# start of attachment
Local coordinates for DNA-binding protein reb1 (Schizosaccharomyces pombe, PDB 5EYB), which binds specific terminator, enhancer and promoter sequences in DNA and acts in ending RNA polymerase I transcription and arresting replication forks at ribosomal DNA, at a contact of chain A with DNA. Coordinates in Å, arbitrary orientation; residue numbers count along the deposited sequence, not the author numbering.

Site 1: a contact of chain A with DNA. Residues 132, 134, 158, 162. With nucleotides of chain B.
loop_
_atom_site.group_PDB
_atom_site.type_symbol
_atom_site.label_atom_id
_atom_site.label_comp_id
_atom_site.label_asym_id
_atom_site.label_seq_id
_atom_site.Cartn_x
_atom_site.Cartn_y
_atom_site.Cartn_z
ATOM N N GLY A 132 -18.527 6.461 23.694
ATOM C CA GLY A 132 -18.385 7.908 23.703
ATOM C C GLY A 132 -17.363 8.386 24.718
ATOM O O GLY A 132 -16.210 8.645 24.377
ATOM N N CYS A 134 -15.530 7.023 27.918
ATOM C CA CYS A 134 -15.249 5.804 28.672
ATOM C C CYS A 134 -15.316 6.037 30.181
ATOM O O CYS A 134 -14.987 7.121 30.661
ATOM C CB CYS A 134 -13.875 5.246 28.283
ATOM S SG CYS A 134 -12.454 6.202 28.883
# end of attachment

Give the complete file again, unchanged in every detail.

Local coordinates for DNA-binding protein reb1 (Schizosaccharomyces pombe, PDB 5EYB), which binds specific terminator, enhancer and promoter sequences in DNA and acts in ending RNA polymerase I transcription and arresting replication forks at ribosomal DNA, at a contact of chain A with DNA. Coordinates in Å, arbitrary orientation; residue numbers count along the deposited sequence, not the author numbering.

Site 1: a contact of chain A with DNA. Residues 132, 134, 158, 162. With nucleotides of chain B.
loop_
_atom_site.group_PDB
_atom_site.type_symbol
_atom_site.label_atom_id
_atom_site.label_comp_id
_atom_site.label_asym_id
_atom_site.label_seq_id
_atom_site.Cartn_x
_atom_site.Cartn_y
_atom_site.Cartn_z
ATOM N N GLY A 132 -18.527 6.461 23.694
ATOM C CA GLY A 132 -18.385 7.908 23.703
ATOM C C GLY A 132 -17.363 8.386 24.718
ATOM O O GLY A 132 -16.210 8.645 24.377
ATOM N N CYS A 134 -15.530 7.023 27.918
ATOM C CA CYS A 134 -15.249 5.804 28.672
ATOM C C CYS A 134 -15.316 6.037 30.181
ATOM O O CYS A 134 -14.987 7.121 30.661
ATOM C CB CYS A 134 -13.875 5.246 28.283
ATOM S SG CYS A 134 -12.454 6.202 28.883